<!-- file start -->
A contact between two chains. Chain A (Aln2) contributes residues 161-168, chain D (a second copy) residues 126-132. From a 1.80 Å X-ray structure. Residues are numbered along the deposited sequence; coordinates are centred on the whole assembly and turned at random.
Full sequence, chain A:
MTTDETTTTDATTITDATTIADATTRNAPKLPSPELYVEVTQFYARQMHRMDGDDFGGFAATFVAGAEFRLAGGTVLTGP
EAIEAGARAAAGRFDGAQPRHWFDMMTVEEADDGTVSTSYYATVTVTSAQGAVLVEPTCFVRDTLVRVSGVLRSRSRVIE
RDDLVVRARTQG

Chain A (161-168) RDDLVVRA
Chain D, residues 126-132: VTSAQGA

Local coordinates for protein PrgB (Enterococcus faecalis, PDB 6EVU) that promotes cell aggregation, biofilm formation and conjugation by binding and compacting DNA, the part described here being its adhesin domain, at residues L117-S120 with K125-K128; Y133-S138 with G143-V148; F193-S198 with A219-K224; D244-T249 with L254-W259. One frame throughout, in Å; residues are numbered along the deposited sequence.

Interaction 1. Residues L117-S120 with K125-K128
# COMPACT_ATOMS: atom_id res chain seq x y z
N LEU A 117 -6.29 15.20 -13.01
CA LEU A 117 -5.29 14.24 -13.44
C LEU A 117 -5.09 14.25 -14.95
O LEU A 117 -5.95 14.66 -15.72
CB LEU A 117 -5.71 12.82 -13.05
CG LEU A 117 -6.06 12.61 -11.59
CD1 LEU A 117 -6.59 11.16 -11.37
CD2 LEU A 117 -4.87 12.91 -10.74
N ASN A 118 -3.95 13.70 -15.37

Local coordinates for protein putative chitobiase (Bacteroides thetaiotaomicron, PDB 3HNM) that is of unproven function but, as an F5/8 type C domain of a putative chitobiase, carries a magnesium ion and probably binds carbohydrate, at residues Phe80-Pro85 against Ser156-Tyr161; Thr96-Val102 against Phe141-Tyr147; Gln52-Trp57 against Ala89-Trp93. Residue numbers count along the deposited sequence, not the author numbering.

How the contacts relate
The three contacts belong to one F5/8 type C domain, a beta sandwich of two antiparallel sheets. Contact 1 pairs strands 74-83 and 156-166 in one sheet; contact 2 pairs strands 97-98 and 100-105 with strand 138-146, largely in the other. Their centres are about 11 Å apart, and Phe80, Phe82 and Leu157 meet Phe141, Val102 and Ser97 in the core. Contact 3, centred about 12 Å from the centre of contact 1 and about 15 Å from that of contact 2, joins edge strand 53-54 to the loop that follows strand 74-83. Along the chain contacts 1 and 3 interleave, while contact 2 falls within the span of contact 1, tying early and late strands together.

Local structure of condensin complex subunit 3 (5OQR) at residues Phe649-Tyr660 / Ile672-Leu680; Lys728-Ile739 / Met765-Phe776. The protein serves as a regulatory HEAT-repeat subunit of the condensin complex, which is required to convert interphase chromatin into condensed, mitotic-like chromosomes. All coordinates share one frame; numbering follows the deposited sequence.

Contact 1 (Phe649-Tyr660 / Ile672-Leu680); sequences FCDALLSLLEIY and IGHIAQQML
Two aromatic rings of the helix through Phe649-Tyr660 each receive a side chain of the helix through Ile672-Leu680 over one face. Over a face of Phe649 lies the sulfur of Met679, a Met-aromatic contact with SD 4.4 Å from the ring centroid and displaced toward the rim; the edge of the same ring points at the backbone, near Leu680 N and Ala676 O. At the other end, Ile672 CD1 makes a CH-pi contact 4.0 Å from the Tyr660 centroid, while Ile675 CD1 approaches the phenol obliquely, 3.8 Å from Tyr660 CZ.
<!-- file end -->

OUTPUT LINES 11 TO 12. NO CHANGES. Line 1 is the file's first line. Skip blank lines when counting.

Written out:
N LEU A 117 -6.29 15.20 -13.01
CA LEU A 117 -5.29 14.24 -13.44